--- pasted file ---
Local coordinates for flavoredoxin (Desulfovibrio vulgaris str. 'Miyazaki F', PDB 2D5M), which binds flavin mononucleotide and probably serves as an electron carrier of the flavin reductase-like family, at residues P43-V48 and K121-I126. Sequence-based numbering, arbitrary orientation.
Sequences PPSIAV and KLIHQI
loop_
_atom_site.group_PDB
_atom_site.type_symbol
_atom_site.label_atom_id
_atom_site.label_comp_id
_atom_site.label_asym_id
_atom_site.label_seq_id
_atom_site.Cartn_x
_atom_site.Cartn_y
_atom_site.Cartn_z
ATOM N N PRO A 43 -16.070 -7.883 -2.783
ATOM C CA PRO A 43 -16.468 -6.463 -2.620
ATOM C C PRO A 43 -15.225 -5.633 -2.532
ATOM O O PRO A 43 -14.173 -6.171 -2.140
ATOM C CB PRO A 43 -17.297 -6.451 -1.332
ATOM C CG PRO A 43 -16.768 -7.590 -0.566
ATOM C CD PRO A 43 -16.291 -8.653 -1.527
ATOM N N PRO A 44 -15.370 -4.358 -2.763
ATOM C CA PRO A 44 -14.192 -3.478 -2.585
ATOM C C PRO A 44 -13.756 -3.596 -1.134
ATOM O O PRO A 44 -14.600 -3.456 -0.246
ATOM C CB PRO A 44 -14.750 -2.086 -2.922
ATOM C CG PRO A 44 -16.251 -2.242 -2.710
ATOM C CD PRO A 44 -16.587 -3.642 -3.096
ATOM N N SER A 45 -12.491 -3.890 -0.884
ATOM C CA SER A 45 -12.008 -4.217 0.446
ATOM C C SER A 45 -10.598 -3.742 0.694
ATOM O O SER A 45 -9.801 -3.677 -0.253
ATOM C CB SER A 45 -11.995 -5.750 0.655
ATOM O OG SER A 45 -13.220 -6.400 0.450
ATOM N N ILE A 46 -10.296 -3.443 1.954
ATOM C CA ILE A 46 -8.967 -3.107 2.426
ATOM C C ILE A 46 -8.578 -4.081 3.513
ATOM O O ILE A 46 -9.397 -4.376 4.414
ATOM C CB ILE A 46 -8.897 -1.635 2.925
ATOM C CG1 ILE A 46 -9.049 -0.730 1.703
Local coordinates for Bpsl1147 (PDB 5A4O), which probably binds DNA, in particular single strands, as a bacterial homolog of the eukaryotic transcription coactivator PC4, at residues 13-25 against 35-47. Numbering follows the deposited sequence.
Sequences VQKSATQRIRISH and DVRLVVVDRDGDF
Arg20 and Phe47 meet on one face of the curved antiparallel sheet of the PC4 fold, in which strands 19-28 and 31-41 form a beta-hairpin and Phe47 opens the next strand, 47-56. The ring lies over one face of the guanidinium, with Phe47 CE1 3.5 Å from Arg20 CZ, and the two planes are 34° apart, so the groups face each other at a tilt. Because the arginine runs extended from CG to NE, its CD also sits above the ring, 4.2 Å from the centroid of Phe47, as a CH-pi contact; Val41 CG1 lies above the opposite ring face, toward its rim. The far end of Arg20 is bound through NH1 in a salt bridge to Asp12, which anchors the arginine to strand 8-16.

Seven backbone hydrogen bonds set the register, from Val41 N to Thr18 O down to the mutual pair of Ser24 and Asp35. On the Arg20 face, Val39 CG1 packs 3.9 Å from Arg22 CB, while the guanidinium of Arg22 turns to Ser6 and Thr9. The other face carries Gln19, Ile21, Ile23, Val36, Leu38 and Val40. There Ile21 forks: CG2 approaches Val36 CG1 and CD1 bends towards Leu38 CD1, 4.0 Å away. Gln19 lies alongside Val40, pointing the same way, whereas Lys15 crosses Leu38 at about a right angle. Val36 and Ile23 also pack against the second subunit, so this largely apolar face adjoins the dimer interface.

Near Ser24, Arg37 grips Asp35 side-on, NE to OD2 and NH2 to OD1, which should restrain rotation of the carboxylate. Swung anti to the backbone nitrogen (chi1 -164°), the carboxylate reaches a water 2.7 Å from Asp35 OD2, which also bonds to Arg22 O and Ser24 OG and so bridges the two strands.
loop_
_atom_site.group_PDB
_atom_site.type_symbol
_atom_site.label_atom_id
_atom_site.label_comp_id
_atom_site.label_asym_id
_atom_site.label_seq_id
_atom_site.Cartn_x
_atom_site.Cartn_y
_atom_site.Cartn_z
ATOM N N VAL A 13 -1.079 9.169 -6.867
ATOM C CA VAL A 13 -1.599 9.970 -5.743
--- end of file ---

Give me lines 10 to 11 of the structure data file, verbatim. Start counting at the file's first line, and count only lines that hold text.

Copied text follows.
_atom_site.Cartn_x
_atom_site.Cartn_y